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Investigation Continues Into Baton Rouge Police Slayings


In Baton Rouge today, officials called an attack that left three officers dead a calculated ambush.


JOHN BEL EDWARDS: This was a diabolical attack on the very fabric of society.

MCEVERS: That's Louisiana Governor John Bel Edwards at a news conference today. Police painted a step-by-step picture of what they said was a methodical assault on officers. NPR's Frank Morris has more on the new details in the investigation and how the community is doing.

FRANK MORRIS, BYLINE: Police say Gavin Long, a 29-year-old African-American, was well-armed, carrying two assault-style weapons and a semi-automatic handgun. And he was cunning. Colonel Michael Edmonson, the superintendent at the Louisiana State Police, says Long stalked officers through a maze of businesses, firing on them ruthlessly.


COLONEL MICHAEL EDMONSON: There is no doubt whatsoever that these officers were intentionally targeted and assassinated.

MORRIS: At one point in the attack, police say Sheriff Deputy Brad Garafola saw what was happening and left a sheltered position to help an injured officer. Long killed him and then the other officer who was already down. In the end, it was a hundred-yard shot from a SWAT team that killed Long. Police officials say they take solace in what they say was a heroic and skillful response to the attack. And out in the city, residents remain on edge.

At the sight of the shooting at a gas station, car wash and beauty supply store on a big commercial strip, bouquets and shiny balloons are heaped on a banner advertising fast food pizza. It's a shrine to the fallen officers, and a police chaplain's here for comfort.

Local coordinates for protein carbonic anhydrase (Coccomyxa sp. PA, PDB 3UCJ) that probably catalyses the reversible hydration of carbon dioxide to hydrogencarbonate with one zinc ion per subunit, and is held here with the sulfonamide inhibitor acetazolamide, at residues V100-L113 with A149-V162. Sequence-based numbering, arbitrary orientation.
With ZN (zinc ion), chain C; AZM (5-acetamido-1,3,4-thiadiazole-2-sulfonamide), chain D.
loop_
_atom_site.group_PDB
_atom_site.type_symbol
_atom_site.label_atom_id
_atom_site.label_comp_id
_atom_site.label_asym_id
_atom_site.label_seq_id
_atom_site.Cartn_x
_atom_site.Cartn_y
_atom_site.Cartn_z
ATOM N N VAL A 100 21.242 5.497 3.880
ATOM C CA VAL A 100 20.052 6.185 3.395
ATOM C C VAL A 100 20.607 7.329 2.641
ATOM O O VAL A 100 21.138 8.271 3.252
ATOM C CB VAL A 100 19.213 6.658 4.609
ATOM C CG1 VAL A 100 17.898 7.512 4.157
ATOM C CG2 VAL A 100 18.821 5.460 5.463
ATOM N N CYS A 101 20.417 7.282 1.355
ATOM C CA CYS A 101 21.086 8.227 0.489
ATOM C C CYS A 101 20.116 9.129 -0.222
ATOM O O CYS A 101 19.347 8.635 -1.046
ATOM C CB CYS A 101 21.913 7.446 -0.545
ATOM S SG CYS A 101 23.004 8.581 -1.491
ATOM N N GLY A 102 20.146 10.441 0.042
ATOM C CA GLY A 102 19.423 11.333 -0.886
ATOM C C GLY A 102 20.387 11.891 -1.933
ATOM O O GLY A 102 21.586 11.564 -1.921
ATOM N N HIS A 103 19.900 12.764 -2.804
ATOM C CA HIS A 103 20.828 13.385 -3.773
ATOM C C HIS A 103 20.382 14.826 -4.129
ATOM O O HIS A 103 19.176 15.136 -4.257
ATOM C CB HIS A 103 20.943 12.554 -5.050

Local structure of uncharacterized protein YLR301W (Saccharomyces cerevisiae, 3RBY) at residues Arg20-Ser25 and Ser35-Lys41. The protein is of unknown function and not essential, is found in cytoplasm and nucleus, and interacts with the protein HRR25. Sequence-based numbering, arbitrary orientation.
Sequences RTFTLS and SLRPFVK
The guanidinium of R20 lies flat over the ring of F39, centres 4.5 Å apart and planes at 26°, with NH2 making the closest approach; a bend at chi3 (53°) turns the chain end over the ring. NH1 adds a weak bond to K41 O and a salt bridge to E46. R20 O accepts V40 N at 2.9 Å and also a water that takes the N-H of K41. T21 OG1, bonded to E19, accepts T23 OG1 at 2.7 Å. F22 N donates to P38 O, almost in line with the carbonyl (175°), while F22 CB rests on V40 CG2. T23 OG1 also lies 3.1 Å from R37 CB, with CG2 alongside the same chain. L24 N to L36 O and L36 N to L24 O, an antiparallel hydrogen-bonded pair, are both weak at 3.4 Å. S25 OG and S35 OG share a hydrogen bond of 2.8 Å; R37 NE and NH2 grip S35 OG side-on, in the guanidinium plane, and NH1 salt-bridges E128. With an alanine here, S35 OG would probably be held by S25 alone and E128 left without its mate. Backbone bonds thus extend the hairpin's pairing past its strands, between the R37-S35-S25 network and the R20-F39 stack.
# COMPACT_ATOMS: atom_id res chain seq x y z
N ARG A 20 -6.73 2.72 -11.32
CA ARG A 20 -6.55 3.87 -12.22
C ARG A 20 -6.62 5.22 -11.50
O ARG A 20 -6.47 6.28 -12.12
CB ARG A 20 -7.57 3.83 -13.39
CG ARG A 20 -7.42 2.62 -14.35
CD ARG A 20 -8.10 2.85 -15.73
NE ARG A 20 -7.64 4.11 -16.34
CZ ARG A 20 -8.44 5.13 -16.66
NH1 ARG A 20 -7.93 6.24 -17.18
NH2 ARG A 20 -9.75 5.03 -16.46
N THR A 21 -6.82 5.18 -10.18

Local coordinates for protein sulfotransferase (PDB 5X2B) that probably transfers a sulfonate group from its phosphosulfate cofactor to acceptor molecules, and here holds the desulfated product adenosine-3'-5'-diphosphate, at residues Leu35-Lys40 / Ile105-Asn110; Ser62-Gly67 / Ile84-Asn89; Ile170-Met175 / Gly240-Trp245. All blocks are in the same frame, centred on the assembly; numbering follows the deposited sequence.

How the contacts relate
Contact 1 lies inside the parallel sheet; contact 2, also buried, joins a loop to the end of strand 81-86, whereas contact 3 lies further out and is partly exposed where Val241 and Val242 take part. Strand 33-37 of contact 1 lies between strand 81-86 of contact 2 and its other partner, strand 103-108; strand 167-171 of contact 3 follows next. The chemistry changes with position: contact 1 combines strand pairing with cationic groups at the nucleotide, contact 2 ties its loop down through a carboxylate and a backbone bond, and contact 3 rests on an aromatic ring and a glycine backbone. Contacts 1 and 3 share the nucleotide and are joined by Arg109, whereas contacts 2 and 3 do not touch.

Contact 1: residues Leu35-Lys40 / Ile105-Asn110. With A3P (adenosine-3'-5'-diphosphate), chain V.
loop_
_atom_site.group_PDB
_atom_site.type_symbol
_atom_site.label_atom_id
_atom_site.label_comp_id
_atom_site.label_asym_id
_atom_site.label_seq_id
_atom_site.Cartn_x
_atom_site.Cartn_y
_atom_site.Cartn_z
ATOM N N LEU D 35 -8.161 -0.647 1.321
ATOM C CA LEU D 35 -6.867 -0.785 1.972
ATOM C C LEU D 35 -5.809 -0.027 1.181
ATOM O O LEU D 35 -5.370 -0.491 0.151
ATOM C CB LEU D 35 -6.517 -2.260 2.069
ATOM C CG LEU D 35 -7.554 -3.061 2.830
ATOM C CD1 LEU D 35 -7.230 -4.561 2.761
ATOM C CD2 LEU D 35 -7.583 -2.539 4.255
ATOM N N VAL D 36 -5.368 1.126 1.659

UNIDENTIFIED MAN: We pray for their families, their security and all our law enforcement here in Baton Rouge and throughout the country in your precious name, Jesus Christ.




MORRIS: Stacy DeJean (ph) is here, clenching flowers in remembrance of her friend Matthew Gerald, a 41-year-old officer with two young daughters murdered yesterday. She's trembling, but she says that the tragedy will ultimately make Baton Rouge stronger.

DEJEAN: I think the most important thing is that we stick together. We don't let outside things influence us and get us stressed out. We continue to pray and stick together as a community.

MORRIS: But Gregory Hill (ph), an off-duty African-American officer working security here today sees it differently. Hill says the shootings are tearing this community.

GREGORY HILL: It's dividing families. It's dividing people on the job. It's taking a toll. It's like an ulcer. It's been put in place, and now it's starting to eat away.

MORRIS: Hill's sympathies are with his fellow officers who he says suffer from the actions of a very few malevolent cops. And then there are people like Kien Adeson (ph), a slender, 31-year-old small business owner facing the sweltering heat today in a crisp blue shirt and tie. Adeson, who just stopped by soda, says he's faced far more than his share of abuse from the police - even a false arrest. But he's among those calling for calm, calm and understanding.

KIEN ADESON: As a black American right now, we're just bracing ourselves, and we - you know, we protecting ourselves. We sit on the fence right now because of what's going on. It ain't that we mad at the police; we want to kill them; we want to hurt them. No, it's not like that. We just want to protect us to make sure it don't keep happening. That's all. We just don't want it to keep happening.

MORRIS: A lot of people seem to be hunkering down here today and sense that the forces shaking this community may be paused but are not likely finished with Baton Rouge. For NPR News, I'm Frank Morris in Baton Rouge. Transcript provided by NPR, Copyright NPR.

Frank Morris has supervised the reporters in KCUR's newsroom since 1999. In addition to his managerial duties, Morris files regularly with National Public Radio. He’s covered everything from tornadoes to tax law for the network, in stories spanning eight states. His work has won dozens of awards, including four national Public Radio News Directors awards (PRNDIs) and several regional Edward R. Murrow awards. In 2012 he was honored to be named "Journalist of the Year" by the Heart of America Press Club.
Frank Morris

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